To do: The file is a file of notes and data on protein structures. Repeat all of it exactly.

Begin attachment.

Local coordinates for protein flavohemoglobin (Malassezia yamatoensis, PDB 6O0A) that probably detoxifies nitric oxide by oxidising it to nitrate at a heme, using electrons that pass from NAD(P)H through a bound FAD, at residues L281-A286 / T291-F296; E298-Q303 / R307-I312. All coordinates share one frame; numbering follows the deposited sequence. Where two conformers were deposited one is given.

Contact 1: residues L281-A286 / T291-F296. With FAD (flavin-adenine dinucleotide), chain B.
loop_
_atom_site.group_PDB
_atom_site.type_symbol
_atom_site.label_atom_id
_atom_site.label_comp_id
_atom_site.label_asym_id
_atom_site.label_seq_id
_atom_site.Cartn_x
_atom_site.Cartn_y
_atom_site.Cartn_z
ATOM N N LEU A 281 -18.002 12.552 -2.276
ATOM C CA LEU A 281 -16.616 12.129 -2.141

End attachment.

Local coordinates for protein flavohemoglobin (Malassezia yamatoensis, PDB 6O0A) that probably detoxifies nitric oxide by oxidising it to nitrate at a heme, using electrons that pass from NAD(P)H through a bound FAD, at residues L281-A286 / T291-F296; E298-Q303 / R307-I312. All coordinates share one frame; numbering follows the deposited sequence. Where two conformers were deposited one is given.

Contact 1: residues L281-A286 / T291-F296. With FAD (flavin-adenine dinucleotide), chain B.
loop_
_atom_site.group_PDB
_atom_site.type_symbol
_atom_site.label_atom_id
_atom_site.label_comp_id
_atom_site.label_asym_id
_atom_site.label_seq_id
_atom_site.Cartn_x
_atom_site.Cartn_y
_atom_site.Cartn_z
ATOM N N LEU A 281 -18.002 12.552 -2.276
ATOM C CA LEU A 281 -16.616 12.129 -2.141